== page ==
New York man arrested at JFK airport for attempting to join ISIS

NEW YORK, June 22 (Reuters) - U.S. prosecutors on Thursday charged a Bronx, New York, man with attempting travel to Syria in order to fight for Islamic State.

Saddam Mohamed Raishani, 30, was arrested at New York's John F. Kennedy International Airport after trying to board a flight to Istanbul via Lisbon, federal prosecutors in Manhattan said.

Raishani is expected to appear in Manhattan federal court later on Thursday.

Prosecutors said that in January, Raishani told a person who was working as an informant for law enforcement officials that he had previously helped a friend leave New York to join Islamic State. He helped his friend buy supplies and drove him to the airport, prosecutors said.

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The Islamic State's underground training camp
Members of the rapid response forces inspect a tunnel that was used by Islamic State militants as an underground training camp in the hillside overlooking Mosul, Iraq, March 4, 2017. Picture taken March 4, 2017. REUTERS/Alaa Al-Marjani
Members of the rapid response forces inspect a tunnel that was used by Islamic State militants as an underground training camp in the hillside overlooking Mosul, Iraq, March 4, 2017. Picture taken March 4, 2017. REUTERS/Alaa Al-Marjani
Members of the rapid response forces inspect a tunnel that was used by Islamic State militants as underground training camp in the hillside overlooking Mosul, Iraq, March 4, 2017. Picture taken March 4, 2017. REUTERS/Alaa Al-Marjani
A view of Islamic State slogans painted along the walls of the tunnel that was used by Islamic State militants as underground training camp in the hillside overlooking Mosul, Iraq, March 4, 2017. Picture taken March 4, 2017. REUTERS/Alaa Al-Marjani
Members of the rapid response forces inspect a tunnel that was used by Islamic State militants as underground training camp in the hillside overlooking Mosul, Iraq, March 4, 2017. Picture taken March 4, 2017. REUTERS/Alaa Al-Marjani
A view of Islamic State slogans painted along the walls of the tunnel that was used by Islamic State militants as underground training camp in the hillside overlooking Mosul, Iraq, March 4, 2017. Picture taken March 4, 2017. REUTERS/Alaa Al-Marjani
A view of Islamic State slogans painted along the walls of the tunnel that was used by Islamic State militants as an underground training camp in the hillside overlooking Mosul, Iraq, March 4, 2017. Picture taken March 4, 2017. REUTERS/Alaa Al-Marjani
A view of Islamic State slogans painted along the walls of the tunnel that was used by Islamic State militants as an underground training camp in the hillside overlooking Mosul, Iraq, March 4, 2017. Picture taken March 4, 2017. REUTERS/Alaa Al-Marjani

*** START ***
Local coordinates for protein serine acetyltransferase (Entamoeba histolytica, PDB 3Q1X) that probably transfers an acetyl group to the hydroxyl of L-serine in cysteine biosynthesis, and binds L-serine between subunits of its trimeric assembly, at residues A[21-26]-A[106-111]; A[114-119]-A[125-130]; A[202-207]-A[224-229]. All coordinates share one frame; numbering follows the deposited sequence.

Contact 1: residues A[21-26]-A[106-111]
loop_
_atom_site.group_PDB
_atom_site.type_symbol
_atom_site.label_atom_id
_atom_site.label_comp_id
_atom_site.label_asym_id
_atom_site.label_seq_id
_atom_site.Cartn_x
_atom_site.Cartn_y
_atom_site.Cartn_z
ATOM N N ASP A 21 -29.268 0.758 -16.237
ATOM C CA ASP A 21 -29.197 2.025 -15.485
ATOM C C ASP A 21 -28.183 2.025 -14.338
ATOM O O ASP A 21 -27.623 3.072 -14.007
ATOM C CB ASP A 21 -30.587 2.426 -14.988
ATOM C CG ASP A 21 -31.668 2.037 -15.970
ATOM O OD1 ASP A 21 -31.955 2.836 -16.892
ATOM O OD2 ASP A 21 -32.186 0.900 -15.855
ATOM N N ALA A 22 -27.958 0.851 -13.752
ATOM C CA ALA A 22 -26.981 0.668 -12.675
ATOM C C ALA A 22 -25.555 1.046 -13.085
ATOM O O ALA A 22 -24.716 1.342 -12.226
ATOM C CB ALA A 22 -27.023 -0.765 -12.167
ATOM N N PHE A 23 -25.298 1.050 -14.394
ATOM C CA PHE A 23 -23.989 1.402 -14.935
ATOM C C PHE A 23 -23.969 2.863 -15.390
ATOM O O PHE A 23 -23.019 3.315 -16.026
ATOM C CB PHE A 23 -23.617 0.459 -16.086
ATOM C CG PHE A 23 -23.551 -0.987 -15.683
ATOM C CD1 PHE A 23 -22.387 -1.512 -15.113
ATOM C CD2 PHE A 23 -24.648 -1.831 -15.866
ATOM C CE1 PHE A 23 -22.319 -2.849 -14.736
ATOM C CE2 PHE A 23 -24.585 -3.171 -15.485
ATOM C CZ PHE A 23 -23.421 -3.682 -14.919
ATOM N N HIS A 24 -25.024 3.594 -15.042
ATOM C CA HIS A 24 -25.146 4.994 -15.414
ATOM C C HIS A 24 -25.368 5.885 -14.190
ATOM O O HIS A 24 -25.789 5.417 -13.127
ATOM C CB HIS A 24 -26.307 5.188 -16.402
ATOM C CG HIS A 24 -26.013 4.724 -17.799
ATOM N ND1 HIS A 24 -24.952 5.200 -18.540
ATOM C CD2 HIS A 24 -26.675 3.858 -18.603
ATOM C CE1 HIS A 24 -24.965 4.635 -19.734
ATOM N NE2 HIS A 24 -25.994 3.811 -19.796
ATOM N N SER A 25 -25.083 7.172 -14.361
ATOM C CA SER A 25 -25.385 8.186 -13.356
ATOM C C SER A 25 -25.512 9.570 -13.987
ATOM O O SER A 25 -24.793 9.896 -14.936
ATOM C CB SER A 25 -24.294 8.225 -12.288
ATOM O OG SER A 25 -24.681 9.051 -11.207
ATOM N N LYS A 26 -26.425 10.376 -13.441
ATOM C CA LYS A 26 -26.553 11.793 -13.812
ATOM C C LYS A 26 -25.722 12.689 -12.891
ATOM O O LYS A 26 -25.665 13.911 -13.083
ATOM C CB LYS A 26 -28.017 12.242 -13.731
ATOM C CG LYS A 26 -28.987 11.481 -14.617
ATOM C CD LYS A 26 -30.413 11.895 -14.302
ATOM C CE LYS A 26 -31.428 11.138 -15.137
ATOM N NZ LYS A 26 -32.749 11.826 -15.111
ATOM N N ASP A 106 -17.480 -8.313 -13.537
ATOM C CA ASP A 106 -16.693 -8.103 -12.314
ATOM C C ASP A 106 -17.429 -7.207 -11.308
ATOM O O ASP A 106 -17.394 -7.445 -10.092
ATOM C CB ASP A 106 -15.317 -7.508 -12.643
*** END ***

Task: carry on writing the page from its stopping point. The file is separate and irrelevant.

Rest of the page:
A view of Islamic State slogans painted along the walls of the tunnel that was used by Islamic State militants as an underground training camp in the hillside overlooking Mosul, Iraq, March 4, 2017. Picture taken March 4, 2017. The slogan reads, "We will conquer Roma God willing". REUTERS/Alaa Al-Marjani TPX IMAGES OF THE DAY
Islamic State slogans painted along the walls of the tunnel was used by Islamic State militants as an underground training camp in the hillside overlooking Mosul, Iraq, March 4, 2017. Picture taken March 4, 2017. REUTERS/Alaa Al-Marjani
Islamic State slogans painted along the walls of the tunnel was used by Islamic State militants as an underground training camp in the hillside overlooking Mosul, Iraq, March 4, 2017. Picture taken March 4, 2017. REUTERS/Alaa Al-Marjani
Members of the rapid response forces inspect a tunnel was used by Islamic State militants as an underground training camp in the hillside overlooking Mosul, Iraq, March 4, 2017. Picture taken March 4, 2017. REUTERS/Alaa Al-Marjani
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Raishani later told the informant that he regretted not going himself, prosecutors said.

The informant put Raishani in contact with an undercover law enforcement officer posing as a person who wanted to travel abroad and fight for Islamic State, according to prosecutors.

Raishani then began making plans for the two to travel together, telling the undercover officer that he could pose as a refugee aid worker while Raishani, a home health aid, could pose as a nurse.

In May, prosecutors said, the informant put Raishani in contact with another person who the informant said would help arrange Raishani's travel. That other person was actually an undercover FBI employee.

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Raishani is charged in a criminal complaint with one count of attempting to provide material support to a designated foreign terrorist organization, which carries a maximum sentence of 20 years. (Reporting by Brendan Pierson in New York; Editing by Dan Grebler)

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